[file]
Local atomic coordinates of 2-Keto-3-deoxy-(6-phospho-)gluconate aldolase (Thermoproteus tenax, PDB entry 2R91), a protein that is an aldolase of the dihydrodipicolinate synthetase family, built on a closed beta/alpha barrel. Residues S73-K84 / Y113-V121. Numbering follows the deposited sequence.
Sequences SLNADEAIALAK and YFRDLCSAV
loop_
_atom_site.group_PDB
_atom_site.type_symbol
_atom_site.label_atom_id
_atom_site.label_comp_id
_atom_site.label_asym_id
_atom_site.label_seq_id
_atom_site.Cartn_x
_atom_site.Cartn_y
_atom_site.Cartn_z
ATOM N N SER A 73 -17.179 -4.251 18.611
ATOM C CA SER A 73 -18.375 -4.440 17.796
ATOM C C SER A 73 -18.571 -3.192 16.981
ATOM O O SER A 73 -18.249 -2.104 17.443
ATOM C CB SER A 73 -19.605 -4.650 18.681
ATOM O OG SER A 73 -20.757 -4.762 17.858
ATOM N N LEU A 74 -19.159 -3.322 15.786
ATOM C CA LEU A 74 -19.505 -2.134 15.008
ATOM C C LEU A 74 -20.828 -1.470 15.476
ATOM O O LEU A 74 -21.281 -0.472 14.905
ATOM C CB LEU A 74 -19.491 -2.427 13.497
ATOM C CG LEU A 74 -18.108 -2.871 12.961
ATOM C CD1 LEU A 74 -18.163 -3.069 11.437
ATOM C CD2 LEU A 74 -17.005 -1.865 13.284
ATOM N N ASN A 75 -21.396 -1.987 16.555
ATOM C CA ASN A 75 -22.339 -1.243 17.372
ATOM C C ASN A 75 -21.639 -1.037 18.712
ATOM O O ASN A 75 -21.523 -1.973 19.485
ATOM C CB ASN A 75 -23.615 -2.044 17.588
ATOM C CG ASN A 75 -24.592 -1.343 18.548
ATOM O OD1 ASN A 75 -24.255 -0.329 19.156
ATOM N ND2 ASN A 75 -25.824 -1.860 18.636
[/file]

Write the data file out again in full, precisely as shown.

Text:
Local atomic coordinates of 2-Keto-3-deoxy-(6-phospho-)gluconate aldolase (Thermoproteus tenax, PDB entry 2R91), a protein that is an aldolase of the dihydrodipicolinate synthetase family, built on a closed beta/alpha barrel. Residues S73-K84 / Y113-V121. Numbering follows the deposited sequence.
Sequences SLNADEAIALAK and YFRDLCSAV
loop_
_atom_site.group_PDB
_atom_site.type_symbol
_atom_site.label_atom_id
_atom_site.label_comp_id
_atom_site.label_asym_id
_atom_site.label_seq_id
_atom_site.Cartn_x
_atom_site.Cartn_y
_atom_site.Cartn_z
ATOM N N SER A 73 -17.179 -4.251 18.611
ATOM C CA SER A 73 -18.375 -4.440 17.796
ATOM C C SER A 73 -18.571 -3.192 16.981
ATOM O O SER A 73 -18.249 -2.104 17.443
ATOM C CB SER A 73 -19.605 -4.650 18.681
ATOM O OG SER A 73 -20.757 -4.762 17.858
ATOM N N LEU A 74 -19.159 -3.322 15.786
ATOM C CA LEU A 74 -19.505 -2.134 15.008
ATOM C C LEU A 74 -20.828 -1.470 15.476
ATOM O O LEU A 74 -21.281 -0.472 14.905
ATOM C CB LEU A 74 -19.491 -2.427 13.497
ATOM C CG LEU A 74 -18.108 -2.871 12.961
ATOM C CD1 LEU A 74 -18.163 -3.069 11.437
ATOM C CD2 LEU A 74 -17.005 -1.865 13.284
ATOM N N ASN A 75 -21.396 -1.987 16.555
ATOM C CA ASN A 75 -22.339 -1.243 17.372
ATOM C C ASN A 75 -21.639 -1.037 18.712
ATOM O O ASN A 75 -21.523 -1.973 19.485
ATOM C CB ASN A 75 -23.615 -2.044 17.588
ATOM C CG ASN A 75 -24.592 -1.343 18.548
ATOM O OD1 ASN A 75 -24.255 -0.329 19.156
ATOM N ND2 ASN A 75 -25.824 -1.860 18.636